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Author Topic: INDOOR VHF/UHF ANTENNA  (Read 1656 times)
N9LCD
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Posts: 166




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« on: February 19, 2012, 01:24:29 PM »

HELP!

I've been through two attempts with professionals to install at least a minimal antenna installation with proper lightning protection on the house.  Both attempts were ultimately torpedoed by rapidly escalating budgets because:

1.  The house wasn't built as drawn by the architect.

2.  The best point for cable entry into the house and lightning protection is next to the gas meter.

3.  You need a 60 foot ladder at about a 75 degree angle to reach the roof

4.  There is no attic.

Those are the major complications.  There's at least six or eight minor ones.

I'd like to keep it fast, simple and CHEAP.

I've been thinking of using a mobile, multi-band VHF/UHF antenna sitting on a metal ground plane on a broad window sill.  The inside of the window frame is wood.  The outside is aluminum clad.  There is a steel lintel above the window.

QUESTION:  What could happen to my transmitted signal under those conditions?  How might the VSWR be affected?

N9LCD

 Huh   
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KI4SDY
Member

Posts: 1452




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« Reply #1 on: February 19, 2012, 01:31:53 PM »

Why don't you just build a VHF/UHF SO239 ground plane antenna for less than $5.00 out of 12AWG copper wire? It will perform very well. It will be small, light weight and allow you to try different locations for the best results. Instructions are all over eHam.net and the internet!  Grin
« Last Edit: February 19, 2012, 01:42:18 PM by KI4SDY » Logged
WB6BYU
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Posts: 13029




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« Reply #2 on: February 19, 2012, 01:51:37 PM »

First question - what size is the window?  That makes a big difference.  In some cases
the metal framing may be resonant.  You also

My current UHF base antenna is a wire ground plane stuck hanging on the office window
from a suction cup.  But the, I have 4' x 6' windows to work with, and could manage
various sorts of 2m antennas on them as well.  (And with a 100-year-old farm house
there are no architectural drawings to work from.)

If you have aluminum siding on your house, getting the antenna near (or outside) a
window is probably the best approach.

I just wrote an article on window antennas for the local ARES newsletter, and it
might show up on the internet some day...

One approach I'd consider is mounting the antenna outside a window - I've seen this
done in apartments, townhouses, etc.  For example, if you can lean out the window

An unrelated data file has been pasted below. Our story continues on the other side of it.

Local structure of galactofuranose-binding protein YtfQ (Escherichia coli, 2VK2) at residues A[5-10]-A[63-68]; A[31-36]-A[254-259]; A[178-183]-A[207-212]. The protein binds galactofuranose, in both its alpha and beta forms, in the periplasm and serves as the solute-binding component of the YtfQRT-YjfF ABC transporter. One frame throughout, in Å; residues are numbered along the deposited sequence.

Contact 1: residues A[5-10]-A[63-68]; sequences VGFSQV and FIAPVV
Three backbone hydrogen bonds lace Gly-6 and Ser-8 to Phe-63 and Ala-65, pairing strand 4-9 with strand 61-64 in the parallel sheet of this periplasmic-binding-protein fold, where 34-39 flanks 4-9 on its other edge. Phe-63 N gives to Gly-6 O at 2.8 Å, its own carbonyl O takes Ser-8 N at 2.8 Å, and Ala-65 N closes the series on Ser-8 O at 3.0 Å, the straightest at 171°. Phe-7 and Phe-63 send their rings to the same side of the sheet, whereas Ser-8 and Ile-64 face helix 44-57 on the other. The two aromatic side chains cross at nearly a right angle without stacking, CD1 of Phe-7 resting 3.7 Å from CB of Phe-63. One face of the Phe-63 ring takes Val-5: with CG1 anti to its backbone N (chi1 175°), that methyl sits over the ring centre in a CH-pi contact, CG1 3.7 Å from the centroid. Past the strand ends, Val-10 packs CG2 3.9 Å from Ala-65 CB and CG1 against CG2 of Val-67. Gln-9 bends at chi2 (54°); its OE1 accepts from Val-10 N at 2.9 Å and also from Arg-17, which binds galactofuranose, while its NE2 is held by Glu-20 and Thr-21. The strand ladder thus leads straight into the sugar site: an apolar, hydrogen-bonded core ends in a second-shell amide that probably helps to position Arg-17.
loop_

and install a 6" square wood plate against the siding,  window, or whatever, you can
mount a plumbing floor flange to it with a pipe sticking out horizontally, then use
further standard fittings to mount an antenna.  A good choice at that point would be
some sort of side-mount dipole, though they aren't as commonly available commercially
for multi-band use.  For example, a half wave dipole for 2m with a couple parallel
elements would cover both 2m and 440, and other combinations can be invented
depending on the bands you want to work.

You probably don't have to worry much about lightening protection if the antenna is
below the peak of the roof, though I'd try to choose a high window for best coverage.
(And one facing the most important direction.)

Any chance  you can reach the eaves of the house with a ladder and/or long pole
sticking out  top-floor window?  You might be able to find a nail or install a hook
to hang various antennas from that, like a J-pole or ground plane.


There are too many variables to predict the actual SWR and/or radiation pattern, so the
best approach is probably to try it and see.  I'd suggest starting with one of the shorter
antennas - like a 1/4 wave 2m whip with an extra coil for 440.   You can put it on a
cookie sheet or strip of galvanized flashing and set it on the sill of various windows
and see how it works.  In fact, you might even stick it to the steel lintel upside down
(with the coax dressed off away from the radiating element.)
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N0AZZ
Member

Posts: 241




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« Reply #3 on: February 20, 2012, 03:33:55 AM »

I just finished installing some attic mounted antennas for emergency's, outside I have 12 in the air now and 3 towers. The 3 that I mounted were for 6/2/432m all were M2 Loops you can see them on there web site. They are stacked and can be used mobile also with the mount and really are foe SSB and Digital but work fine on FM also in my attic they still give me a 200mi range on 2/6m SSB no problem with just the 100w out of my radio this is ground wave only. All mounted on the mobile mast stacked it is about 5 1/2' tall and the largest loop 6m is about 30" these are square loops 2m 12", 432 5". They could be mounted anywhere you wish from inside to outside the higher and in the open the better. These are quality antennas in every way I have several of them from a 33 1/2 ' boom 2m yagi, 24' 6m yagi.
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